Published by The Freeman Center
The Maccabean Online
Political Analysis and Commentary
Israel's Greatest Enemy
By Prof. Paul Eidelberg
Long ago—long before Oslo—it occurred to me that there is something lacking in the mentality of Israel’s political leaders that makes Israel’s government the greatest enemy of the Jewish people. This iconoclastic idea began to percolate in me a week before Anwar Sadat’s historic visit to Jerusalem on November 19, 1977—hence before I saw the Swastika-designed tie Sadat wore at the state dinner the following evening.
Despite warnings of mine before Sadat’s Jerusalem visitation, the Begin government surrendered the Sinai to Egypt, the aggressor in the Six-Day War. Israel thereby lost more than sophisticated air bases and the promising Alma oil fields. It began to lose its sense of justice, especially when the government uprooted the Jewish settlement of Yamit.
Heedless of justice, the Shamir government released 1,100 Arab terrorists, from which arose the leaders of the first Intifada. More Jews were maimed and murdered. The Rabin-Peres Government went further. It imposed the Oslo Covenant of Death on the Jewish people. The government not only released but also armed and paid thousands of Arab terrorists to protect the Jews against terrorism! And so hundreds of more Jews were maimed and murdered. Indifference to justice thus became characteristic of the mentality of Israel’s political leaders.
Recall the first Netanyahu government, which was elected in May 1996. While this government published Arafat’s daily and murderous violations of the Oslo Agreement, it nonetheless refrained from abrogating that Covenant of Death. In fact, Mr. Netanyahu, oblivious of justice, continued to release and arm Arab terrorists and even surrendered Jewish land, including 80% ofHebron, to Jew-killers.
Turn to the Barak government: bad enough that it betrayed our Christian friends by withdrawing unilaterally from southern Lebanon. That withdrawal not only enabled Hezbollah to deploy more than 10,000 rockets near Israel’s northern border, but it prompted Yasser Arafat to launch his genocidal war against Israel at the end of September 2000. Do you not see the issue of justice here?
Barak was succeeded by the heroic Ariel Sharon, under whose effeminate policy of self-restraint against Arab terrorists, thousands of Jewish men, women, and children were murdered, maimed, and traumatized. Sharon also released hundreds of Arab terrorists, which of course encouraged Arafat’s army of Jew-killers. And as if he had learned nothing from the Rabin-Peres attempt to make peace with that Arab despot, Sharon signaled his willingness to withdraw not only from Gaza, but also from Judea and Samaria and establish therein a Palestinian state—the current position of Mr. Netanyahu.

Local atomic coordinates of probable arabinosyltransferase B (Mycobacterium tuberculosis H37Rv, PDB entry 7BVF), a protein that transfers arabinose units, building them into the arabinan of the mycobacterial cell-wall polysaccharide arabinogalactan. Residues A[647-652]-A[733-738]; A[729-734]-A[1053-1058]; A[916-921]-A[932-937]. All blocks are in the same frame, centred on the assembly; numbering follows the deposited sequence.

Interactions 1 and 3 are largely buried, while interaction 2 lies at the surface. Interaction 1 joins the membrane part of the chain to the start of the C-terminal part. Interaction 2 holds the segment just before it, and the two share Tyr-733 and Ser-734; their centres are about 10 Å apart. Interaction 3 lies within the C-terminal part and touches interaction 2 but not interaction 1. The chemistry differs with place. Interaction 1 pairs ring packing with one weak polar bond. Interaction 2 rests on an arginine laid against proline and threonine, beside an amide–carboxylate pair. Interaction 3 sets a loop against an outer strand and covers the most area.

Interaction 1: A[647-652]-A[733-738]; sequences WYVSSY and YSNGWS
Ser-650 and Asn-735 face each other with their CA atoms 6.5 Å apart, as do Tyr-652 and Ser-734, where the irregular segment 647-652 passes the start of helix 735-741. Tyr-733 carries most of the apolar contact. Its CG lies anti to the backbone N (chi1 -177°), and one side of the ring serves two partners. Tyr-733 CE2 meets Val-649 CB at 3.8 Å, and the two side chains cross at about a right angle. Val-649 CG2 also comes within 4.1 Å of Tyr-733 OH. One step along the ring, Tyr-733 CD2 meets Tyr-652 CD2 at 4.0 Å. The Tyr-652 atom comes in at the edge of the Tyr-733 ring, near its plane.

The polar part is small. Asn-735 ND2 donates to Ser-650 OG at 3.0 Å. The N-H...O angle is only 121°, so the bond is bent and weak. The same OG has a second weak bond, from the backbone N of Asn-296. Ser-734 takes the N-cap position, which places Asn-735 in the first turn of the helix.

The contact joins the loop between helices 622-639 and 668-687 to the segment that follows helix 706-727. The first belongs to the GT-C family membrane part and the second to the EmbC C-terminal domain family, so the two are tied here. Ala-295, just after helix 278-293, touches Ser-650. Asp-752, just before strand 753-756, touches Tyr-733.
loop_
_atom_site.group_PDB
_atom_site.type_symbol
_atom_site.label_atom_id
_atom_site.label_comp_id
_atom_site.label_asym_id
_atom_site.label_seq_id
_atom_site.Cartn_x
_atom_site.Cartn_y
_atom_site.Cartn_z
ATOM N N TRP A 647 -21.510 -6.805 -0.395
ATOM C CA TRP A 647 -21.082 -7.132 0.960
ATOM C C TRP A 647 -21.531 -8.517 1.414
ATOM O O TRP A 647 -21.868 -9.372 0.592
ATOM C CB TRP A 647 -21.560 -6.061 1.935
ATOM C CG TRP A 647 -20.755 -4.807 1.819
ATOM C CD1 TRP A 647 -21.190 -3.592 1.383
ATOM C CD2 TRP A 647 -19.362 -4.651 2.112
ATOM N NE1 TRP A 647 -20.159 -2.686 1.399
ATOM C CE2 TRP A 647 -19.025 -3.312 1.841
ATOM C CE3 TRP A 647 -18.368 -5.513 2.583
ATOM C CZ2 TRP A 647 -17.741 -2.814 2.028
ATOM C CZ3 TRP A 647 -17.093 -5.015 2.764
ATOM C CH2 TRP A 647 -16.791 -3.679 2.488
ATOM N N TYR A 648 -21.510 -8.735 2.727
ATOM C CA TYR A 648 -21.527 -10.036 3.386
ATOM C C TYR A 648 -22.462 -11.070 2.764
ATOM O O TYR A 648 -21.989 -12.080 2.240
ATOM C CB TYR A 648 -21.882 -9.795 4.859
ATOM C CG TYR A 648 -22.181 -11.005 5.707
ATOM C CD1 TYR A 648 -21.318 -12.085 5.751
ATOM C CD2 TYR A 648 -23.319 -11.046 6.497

What is amiss here? I will tell you: the inability of Israeli leaders to comprehend and confront Evil. But this means there must be something wrong with Israeli education, above all with what is called “higher” education. After all, Israel’s public school teachers are graduates of Israeli universities; and that’s where Israeli politicians are educated or, rather, miseducated. Is it any wonder that Israeli governments entered into the Oslo Covenant of Death with Arafat? Is it any wonder that they have released Arab terrorists and have thereby armed the wicked and made nonsense of Justice?
Was it merely an intellectual blunder that prompted a Ph. D. in political science, former MK Yossi Beilin, to negotiate a “peace” accord with Arafat, the godfather of international terrorism?
The prophet Isaiah warns, “Woe unto them that call evil good, and good evil.” I ask: Is there anything in the curriculum of Israeli public schools or secular universities that teaches students about the nature of evil? Is there no significant difference between an ordinary murderer and an Arab or Muslim who murders Jewsbecause they are Jews? And if there is such a difference, should it not be taught in public schools as well as in universities?
Ah, but this would inevitably involve classroom discussion of Arab-Islamic culture. And the question will arise as to whether or not there is something evil about Arab-Islamic culture—something one may not discuss in any classroom of the democratic world, where moral or cultural relativism reigns supreme. Indeed, in Israel, to draw any negative conclusions about Arab culture or about the Islamic religion would expose one to the charge of racism and incitement—a criminal offense.
But what am I saying! Do we not know that Islam is a “religion of peace,” hence that “peaceful coexistence” is possible between Jews and Arabs? Have we not been given to believe that the conflict between Jews and Arabs is not a religious conflict but a territorial conflict? This being the case, why not Oslo? Why not a Palestinian state? Why not a Golan Accord? What can be more conducive to peace and security than signed agreements between Israel and its peace-loving Arab neighbors?
But if this describes the see-no-evil, hear-no-evil, and speak-no-evil mentality of Israel’s political leaders, must we not conclude that Israel’s government is the greatest enemy of the Jewish people?